It is fashionable these days to promote practical knowledge - phronesis - as the answer or counter to the long-despised cold 'technocrats' or privileges of now-doubtable expertise (esp in social sciences). But whatever the failings of traditional disciplinary professional judgement, it would be equally naive to embrace 'poiltical judgement' outlined here as some benign skill or 'wisdom' of the politically gifted. For a start this sort of 'judgement' has long been associated with all those silly 'leadership' courses where practical and political judgement is billed as the special skill of people higher up in hierarchies with discretionary power. And they tend to promulgate essential status-quo serving conservative 'judgements' - meeting immediate situational needs and constraints and/or self-serving interests. I don't trust this type of wisdom. Just because you take away rules or expertise-like regulation of judgement doesn't mean you're going to get better or less 'stuckism' in thinking. And withdrawing this into some exalted capacity of special individuals looks like a backwards step to me. It took centuries to tame the discretionary judgment (also known as 'wisdom) assumed by kings and bishops - i think there is a problem with reinserting this fundamentally untransparent individual 'judgement' and assuming it can uncontroversially serve collective interests.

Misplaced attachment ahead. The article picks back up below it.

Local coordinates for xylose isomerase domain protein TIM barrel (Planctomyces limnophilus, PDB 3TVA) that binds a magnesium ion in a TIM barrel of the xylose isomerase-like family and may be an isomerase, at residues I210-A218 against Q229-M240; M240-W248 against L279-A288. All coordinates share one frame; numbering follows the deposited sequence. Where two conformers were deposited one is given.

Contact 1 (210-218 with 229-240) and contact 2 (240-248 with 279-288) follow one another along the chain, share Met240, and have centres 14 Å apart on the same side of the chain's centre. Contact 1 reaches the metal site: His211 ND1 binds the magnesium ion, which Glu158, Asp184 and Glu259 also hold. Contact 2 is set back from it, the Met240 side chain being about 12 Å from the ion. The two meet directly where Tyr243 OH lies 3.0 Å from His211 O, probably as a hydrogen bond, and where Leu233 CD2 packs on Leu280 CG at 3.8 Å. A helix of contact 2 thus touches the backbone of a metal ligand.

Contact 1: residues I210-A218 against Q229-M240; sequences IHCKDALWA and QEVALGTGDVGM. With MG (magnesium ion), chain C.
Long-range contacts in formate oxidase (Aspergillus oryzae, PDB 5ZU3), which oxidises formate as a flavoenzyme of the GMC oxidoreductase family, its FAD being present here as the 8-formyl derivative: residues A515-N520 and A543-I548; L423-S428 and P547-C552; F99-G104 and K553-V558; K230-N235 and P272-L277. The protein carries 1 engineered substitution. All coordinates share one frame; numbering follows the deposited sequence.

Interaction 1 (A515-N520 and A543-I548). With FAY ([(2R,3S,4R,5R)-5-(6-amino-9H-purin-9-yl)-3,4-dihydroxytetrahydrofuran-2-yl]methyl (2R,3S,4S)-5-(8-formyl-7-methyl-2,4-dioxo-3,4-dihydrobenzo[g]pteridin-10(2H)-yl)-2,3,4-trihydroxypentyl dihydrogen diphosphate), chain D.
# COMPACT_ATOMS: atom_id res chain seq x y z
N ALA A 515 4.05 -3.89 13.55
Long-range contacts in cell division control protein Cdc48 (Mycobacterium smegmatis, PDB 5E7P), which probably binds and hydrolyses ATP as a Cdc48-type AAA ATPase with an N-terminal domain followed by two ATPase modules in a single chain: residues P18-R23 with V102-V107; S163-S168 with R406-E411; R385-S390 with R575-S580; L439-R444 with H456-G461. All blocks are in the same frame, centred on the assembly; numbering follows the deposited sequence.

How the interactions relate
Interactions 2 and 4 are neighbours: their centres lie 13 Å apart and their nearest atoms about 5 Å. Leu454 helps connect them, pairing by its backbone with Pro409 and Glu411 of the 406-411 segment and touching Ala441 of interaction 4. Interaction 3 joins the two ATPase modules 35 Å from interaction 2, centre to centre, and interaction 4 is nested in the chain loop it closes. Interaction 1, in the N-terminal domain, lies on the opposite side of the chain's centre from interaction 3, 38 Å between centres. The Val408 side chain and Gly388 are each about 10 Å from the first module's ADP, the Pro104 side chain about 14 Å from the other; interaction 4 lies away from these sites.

Ultimately, you cannot avoid the central role of political judgement in the running of the affairs of any political community. Technical tools and outputs have a place as inputs into policy/decision-making, but the role of political judgement is fundamental. That is what Supreme/Constitutional Courts do, that is what presidents and legislative bodies - especially upper chambers -- do, and so on. That is also what the boards of major corporations also have to exercise...sound political judgement or things go awry.